On whom does time hang so heavily as on the slothful and in "dolent? To whom are the hours so ling'ering? Who are 80 often devoured with spleen, and obliged to fly to every expedient, which can help them to get rid of themselves') ?

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Who continually supports and governs this stupendous sys"tem? Who preserves ten thousand times ten tħousand worlds in perpetual harmony? Who enables them always to observe such time, and obey such laws, as are most exquisitely adapted for the perfection of the wondrous whole"? How could they preserve and direct themselves" ? Who feels not that they were crea'ted, and must therefore be depen"dent? How, then, can they be so actuated and directed, but by the unceasing energy of the Great Supreme"?

Whence this pleasing hope, this fond desire,
This longing, after Immortal"ity ?
Or, whence this secret dread and inward horror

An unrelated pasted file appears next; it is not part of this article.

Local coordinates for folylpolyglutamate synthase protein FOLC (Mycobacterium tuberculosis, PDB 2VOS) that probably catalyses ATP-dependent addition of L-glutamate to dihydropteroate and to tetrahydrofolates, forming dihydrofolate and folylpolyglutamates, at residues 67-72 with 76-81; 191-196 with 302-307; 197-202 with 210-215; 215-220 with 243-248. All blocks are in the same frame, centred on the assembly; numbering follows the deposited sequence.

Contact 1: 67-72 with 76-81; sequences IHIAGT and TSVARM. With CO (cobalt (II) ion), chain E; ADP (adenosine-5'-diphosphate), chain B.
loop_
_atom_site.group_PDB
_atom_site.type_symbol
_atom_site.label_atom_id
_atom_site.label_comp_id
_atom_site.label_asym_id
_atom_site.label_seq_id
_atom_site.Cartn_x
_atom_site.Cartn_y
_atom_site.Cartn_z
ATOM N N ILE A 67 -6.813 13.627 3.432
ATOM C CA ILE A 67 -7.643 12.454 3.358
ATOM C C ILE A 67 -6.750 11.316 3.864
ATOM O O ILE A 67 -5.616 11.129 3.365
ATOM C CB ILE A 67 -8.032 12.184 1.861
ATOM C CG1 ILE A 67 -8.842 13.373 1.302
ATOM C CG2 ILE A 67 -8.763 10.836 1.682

Of falling into nought"? Why shrinks the soul

Back on herself, and startles at destruction ? 194. RU VIII.—Questions in apposition require the same inflexion Questions that are antithetic require opposite inflexions.

Is a candle brought to be put under a bush"el, or under a bed" ?

Who shall separate us from the love of God? Shall tribula”tion, or distress", or persecu"tion, or fam’ine, or na'kedness, or per'il, or sword?

Can the world defend us from disasters, or protect us from diseas" es ? Can it preserve our hearts from grief, our eyes from tears, or our feet from fall'ing? Can it prolong our comforts, or multiply our days”? Can it redeem ourselves, or our friends, from death"? Can it soothe the king of terrors, or mitigate the agonies of the dy''ing?